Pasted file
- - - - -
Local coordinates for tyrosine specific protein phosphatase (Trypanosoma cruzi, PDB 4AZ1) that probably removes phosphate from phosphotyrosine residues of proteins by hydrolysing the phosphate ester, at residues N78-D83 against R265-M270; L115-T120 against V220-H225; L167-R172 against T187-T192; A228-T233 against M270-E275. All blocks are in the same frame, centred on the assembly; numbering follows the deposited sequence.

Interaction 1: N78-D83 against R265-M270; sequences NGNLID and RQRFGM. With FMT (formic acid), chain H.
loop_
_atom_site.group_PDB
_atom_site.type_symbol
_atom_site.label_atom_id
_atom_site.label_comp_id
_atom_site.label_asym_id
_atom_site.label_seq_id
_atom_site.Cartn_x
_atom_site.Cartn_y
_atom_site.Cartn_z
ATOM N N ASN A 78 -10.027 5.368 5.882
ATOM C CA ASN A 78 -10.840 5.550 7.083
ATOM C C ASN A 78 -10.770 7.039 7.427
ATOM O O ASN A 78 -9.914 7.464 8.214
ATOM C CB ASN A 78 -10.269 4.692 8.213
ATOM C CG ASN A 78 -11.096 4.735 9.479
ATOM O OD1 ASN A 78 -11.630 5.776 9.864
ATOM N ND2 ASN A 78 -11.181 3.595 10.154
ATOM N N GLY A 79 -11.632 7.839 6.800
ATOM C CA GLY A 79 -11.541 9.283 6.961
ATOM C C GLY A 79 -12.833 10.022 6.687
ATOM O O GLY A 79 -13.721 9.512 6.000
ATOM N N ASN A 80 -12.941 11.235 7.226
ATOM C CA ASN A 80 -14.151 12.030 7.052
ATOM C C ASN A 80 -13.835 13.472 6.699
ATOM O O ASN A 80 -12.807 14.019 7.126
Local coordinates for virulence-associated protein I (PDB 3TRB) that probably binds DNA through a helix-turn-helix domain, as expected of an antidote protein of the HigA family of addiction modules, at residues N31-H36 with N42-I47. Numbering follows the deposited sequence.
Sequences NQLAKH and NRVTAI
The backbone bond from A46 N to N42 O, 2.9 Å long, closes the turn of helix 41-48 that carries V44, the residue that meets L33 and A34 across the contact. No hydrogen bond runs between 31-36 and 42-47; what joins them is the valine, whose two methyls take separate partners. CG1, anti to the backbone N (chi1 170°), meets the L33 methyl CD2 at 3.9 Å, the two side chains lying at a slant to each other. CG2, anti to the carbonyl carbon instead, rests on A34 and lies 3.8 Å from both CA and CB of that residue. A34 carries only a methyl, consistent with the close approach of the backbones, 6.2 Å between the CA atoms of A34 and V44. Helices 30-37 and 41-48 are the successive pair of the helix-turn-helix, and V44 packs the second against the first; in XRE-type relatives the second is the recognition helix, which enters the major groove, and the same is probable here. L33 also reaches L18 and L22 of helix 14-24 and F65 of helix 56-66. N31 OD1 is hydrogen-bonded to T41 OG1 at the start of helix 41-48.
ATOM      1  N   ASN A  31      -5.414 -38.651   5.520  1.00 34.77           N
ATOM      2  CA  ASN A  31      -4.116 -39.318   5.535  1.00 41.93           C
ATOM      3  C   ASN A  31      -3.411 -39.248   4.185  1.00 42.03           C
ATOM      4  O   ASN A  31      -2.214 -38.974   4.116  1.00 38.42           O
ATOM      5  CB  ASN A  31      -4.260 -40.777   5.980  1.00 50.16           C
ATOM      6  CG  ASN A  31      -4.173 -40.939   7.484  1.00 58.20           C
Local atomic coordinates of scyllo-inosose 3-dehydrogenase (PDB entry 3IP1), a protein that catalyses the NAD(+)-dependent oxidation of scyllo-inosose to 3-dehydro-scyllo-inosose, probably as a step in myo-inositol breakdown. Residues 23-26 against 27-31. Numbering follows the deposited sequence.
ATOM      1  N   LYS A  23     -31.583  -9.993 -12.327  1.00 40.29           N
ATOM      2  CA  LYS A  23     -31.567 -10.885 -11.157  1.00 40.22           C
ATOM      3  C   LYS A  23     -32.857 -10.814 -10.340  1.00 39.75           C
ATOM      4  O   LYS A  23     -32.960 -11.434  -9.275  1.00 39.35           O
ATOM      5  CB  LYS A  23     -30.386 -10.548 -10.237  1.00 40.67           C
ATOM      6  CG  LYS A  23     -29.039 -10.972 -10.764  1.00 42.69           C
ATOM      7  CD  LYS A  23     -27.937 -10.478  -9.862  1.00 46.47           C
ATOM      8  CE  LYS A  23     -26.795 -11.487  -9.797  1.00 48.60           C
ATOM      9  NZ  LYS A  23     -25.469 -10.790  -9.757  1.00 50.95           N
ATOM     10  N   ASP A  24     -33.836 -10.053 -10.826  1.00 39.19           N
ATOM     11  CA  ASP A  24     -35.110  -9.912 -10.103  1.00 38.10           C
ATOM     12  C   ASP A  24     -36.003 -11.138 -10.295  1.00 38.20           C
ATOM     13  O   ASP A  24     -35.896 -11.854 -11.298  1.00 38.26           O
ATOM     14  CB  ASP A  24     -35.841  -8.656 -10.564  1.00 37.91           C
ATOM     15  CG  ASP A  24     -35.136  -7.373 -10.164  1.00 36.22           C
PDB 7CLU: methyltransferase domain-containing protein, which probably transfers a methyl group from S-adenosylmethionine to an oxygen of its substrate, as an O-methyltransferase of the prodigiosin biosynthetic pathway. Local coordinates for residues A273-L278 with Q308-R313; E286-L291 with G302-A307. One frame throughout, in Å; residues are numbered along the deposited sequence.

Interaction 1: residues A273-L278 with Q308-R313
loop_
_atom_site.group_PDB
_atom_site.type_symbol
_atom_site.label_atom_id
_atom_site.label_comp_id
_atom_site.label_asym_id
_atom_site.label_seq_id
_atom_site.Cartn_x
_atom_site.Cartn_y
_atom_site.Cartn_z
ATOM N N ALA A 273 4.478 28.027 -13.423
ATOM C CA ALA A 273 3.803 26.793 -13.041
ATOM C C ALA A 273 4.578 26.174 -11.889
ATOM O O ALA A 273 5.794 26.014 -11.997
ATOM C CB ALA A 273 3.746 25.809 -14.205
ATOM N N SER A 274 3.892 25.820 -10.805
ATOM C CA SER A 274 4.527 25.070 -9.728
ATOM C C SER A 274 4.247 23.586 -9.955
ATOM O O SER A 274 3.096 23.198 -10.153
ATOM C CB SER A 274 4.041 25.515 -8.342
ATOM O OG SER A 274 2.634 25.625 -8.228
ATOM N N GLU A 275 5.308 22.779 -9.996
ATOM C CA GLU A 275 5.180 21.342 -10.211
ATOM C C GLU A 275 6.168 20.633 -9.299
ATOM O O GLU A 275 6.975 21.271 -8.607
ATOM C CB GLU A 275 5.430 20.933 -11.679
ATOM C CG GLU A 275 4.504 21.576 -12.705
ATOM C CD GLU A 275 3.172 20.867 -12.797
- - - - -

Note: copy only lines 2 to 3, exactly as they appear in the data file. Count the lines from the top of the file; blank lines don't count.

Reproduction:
Interaction 1: N78-D83 against R265-M270; sequences NGNLID and RQRFGM. With FMT (formic acid), chain H.
loop_